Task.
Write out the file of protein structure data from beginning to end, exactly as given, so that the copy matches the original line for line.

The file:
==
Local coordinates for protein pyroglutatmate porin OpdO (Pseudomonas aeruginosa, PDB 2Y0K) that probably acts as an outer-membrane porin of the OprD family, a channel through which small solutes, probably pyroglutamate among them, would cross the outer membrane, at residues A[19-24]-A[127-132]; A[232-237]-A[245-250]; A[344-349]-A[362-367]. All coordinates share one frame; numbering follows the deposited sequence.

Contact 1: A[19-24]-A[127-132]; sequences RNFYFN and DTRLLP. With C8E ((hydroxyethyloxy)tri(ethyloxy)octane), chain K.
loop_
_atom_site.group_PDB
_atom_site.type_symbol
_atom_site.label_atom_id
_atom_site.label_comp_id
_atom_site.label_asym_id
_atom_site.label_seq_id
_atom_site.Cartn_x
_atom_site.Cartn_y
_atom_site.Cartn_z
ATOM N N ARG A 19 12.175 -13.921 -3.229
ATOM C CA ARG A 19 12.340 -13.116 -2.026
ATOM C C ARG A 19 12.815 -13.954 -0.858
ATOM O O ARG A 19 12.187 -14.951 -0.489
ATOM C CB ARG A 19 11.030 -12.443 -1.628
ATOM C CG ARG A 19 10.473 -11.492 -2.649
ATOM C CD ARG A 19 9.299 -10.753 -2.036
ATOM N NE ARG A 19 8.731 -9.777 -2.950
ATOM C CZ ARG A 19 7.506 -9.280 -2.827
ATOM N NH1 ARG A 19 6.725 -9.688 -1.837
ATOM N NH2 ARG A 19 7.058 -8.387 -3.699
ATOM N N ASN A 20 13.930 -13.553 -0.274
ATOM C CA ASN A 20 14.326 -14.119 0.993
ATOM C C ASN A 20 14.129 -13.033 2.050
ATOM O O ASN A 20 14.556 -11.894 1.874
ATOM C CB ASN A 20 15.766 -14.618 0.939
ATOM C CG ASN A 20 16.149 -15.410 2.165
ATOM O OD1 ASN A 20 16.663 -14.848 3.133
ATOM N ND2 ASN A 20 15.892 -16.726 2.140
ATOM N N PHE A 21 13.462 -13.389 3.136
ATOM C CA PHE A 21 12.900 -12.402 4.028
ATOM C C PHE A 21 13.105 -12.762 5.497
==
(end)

Local coordinates for protein pyroglutatmate porin OpdO (Pseudomonas aeruginosa, PDB 2Y0K) that probably acts as an outer-membrane porin of the OprD family, a channel through which small solutes, probably pyroglutamate among them, would cross the outer membrane, at residues A[19-24]-A[127-132]; A[232-237]-A[245-250]; A[344-349]-A[362-367]. All coordinates share one frame; numbering follows the deposited sequence.

Contact 1: A[19-24]-A[127-132]; sequences RNFYFN and DTRLLP. With C8E ((hydroxyethyloxy)tri(ethyloxy)octane), chain K.
loop_
_atom_site.group_PDB
_atom_site.type_symbol
_atom_site.label_atom_id
_atom_site.label_comp_id
_atom_site.label_asym_id
_atom_site.label_seq_id
_atom_site.Cartn_x
_atom_site.Cartn_y
_atom_site.Cartn_z
ATOM N N ARG A 19 12.175 -13.921 -3.229
ATOM C CA ARG A 19 12.340 -13.116 -2.026
ATOM C C ARG A 19 12.815 -13.954 -0.858
ATOM O O ARG A 19 12.187 -14.951 -0.489
ATOM C CB ARG A 19 11.030 -12.443 -1.628
ATOM C CG ARG A 19 10.473 -11.492 -2.649
ATOM C CD ARG A 19 9.299 -10.753 -2.036
ATOM N NE ARG A 19 8.731 -9.777 -2.950
ATOM C CZ ARG A 19 7.506 -9.280 -2.827
ATOM N NH1 ARG A 19 6.725 -9.688 -1.837
ATOM N NH2 ARG A 19 7.058 -8.387 -3.699
ATOM N N ASN A 20 13.930 -13.553 -0.274
ATOM C CA ASN A 20 14.326 -14.119 0.993
ATOM C C ASN A 20 14.129 -13.033 2.050
ATOM O O ASN A 20 14.556 -11.894 1.874
ATOM C CB ASN A 20 15.766 -14.618 0.939
ATOM C CG ASN A 20 16.149 -15.410 2.165
ATOM O OD1 ASN A 20 16.663 -14.848 3.133
ATOM N ND2 ASN A 20 15.892 -16.726 2.140
ATOM N N PHE A 21 13.462 -13.389 3.136
ATOM C CA PHE A 21 12.900 -12.402 4.028
ATOM C C PHE A 21 13.105 -12.762 5.497